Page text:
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Anxiety has become extremely common. Anxiety is a feeling of sudden and uncontrollable nervousness that is, in most cases, triggered by over-thinking. While it is no news that certain foods promote mental well-being, the deficiency of certain food items in our daily diet and their correlation to mental health is not hugely discussed.
Magnesium, is one such content which can promote mental health by keeping us away from anxiety and premenstrual syndrome issues. Here we look at how Magnesium (Mg) deficiency in any individual can lead to anxiety, and its most common co-morbidity- depression.
This could probably answer why dark chocolates help in boosting your mood, yes, they're rich in magnesium content. Research has proven that a low-magnesium diet can alter the types of bacteria present in the gut, and this may impact anxiety-like behaviour.
A study named, 'The Effects of Magnesium Supplementation on Subjective Anxiety and Stress A Systematic Review,' published in the journal 'Nutrients' proved that, "The effects of Mg on clinical affective disorders and experimental studies of anxiety in animal models provide a clear rationale to propose that Mg supplementation will have a beneficial effect on mild/moderate anxiety. There is also sufficient potential mechanistic pathways via which Mg could modulate affective states."
Simply put, the study concluded that there was a clear relation between anxiety-like behaviour and magnesium deficiency.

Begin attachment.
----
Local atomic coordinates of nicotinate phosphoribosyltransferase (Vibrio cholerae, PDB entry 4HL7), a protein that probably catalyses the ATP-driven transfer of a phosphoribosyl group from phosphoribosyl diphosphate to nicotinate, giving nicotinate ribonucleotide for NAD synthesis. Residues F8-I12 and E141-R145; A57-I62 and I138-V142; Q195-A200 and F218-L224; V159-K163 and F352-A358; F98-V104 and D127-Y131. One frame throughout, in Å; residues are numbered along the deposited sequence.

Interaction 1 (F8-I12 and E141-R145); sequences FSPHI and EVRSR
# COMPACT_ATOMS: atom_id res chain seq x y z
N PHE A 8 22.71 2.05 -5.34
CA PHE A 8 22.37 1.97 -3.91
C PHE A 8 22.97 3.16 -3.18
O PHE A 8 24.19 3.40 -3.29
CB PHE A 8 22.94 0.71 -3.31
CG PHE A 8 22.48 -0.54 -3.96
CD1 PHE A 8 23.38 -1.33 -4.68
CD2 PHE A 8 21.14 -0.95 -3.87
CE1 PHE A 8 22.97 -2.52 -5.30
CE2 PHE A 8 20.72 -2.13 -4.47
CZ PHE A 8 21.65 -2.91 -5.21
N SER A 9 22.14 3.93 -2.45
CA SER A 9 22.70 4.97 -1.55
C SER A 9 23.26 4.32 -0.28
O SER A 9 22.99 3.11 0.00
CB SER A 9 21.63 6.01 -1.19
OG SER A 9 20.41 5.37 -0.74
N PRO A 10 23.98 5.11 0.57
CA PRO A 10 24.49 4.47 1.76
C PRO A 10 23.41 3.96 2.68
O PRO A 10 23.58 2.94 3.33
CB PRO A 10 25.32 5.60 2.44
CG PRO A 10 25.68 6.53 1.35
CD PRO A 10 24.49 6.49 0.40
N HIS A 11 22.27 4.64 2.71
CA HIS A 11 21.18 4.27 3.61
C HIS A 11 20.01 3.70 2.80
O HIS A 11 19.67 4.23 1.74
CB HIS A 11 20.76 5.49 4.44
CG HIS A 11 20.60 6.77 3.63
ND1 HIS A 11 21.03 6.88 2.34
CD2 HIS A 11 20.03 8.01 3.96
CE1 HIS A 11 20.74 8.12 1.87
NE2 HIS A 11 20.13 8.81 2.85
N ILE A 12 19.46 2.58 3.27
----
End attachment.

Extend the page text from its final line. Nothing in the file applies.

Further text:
This explains why it is important to consume a balanced diet- a diet with all nutrients and minerals. Here are 9 magnesium-rich foods that you can consume to control anxiety:
- Green leafy vegetables (Spinach, Kale etc.)
- Nuts, seeds and legumes.
- Fruits like figs, banana.
- Seafood like salmon, tuna etc.
- Whole grains
- Vegetables like cabbage, broccoli, peas.
- Pumpkin seeds.
In another study named, 'Dietary magnesium deficiency affects gut microbiota and anxiety-like behaviour in C57BL/6N mice,' published in the journal, 'Acta Neuropsychiatry' observed, "A magnesium-deficient diet altered the gut microbiota, and was associated with altered anxiety-like behaviour, measured by decreased latency to enter the lightbox."
Health tip: Make sure you eat magnesium-rich foods regularly to curb anxiety-related issues.
Boyle, N. B., Lawton, C., & Dye, L. (2017). The Effects of Magnesium Supplementation on Subjective Anxiety and Stress A Systematic Review. Nutrients, 9(5), 429. http://doi.org/10.3390/nu9050429
1: Pyndt J rgensen B, Winther G, Kihl P, Nielsen DS, Wegener G, Hansen AK,
S rensen DB. Dietary magnesium deficiency affects gut microbiota and anxiety-like
behaviour in C57BL/6N mice. Acta Neuropsychiatr. 2015 Oct;27(5):307-11. doi:
10.1017/neu.2015.10. Epub 2015 Mar 16. PubMed PMID: 25773775.
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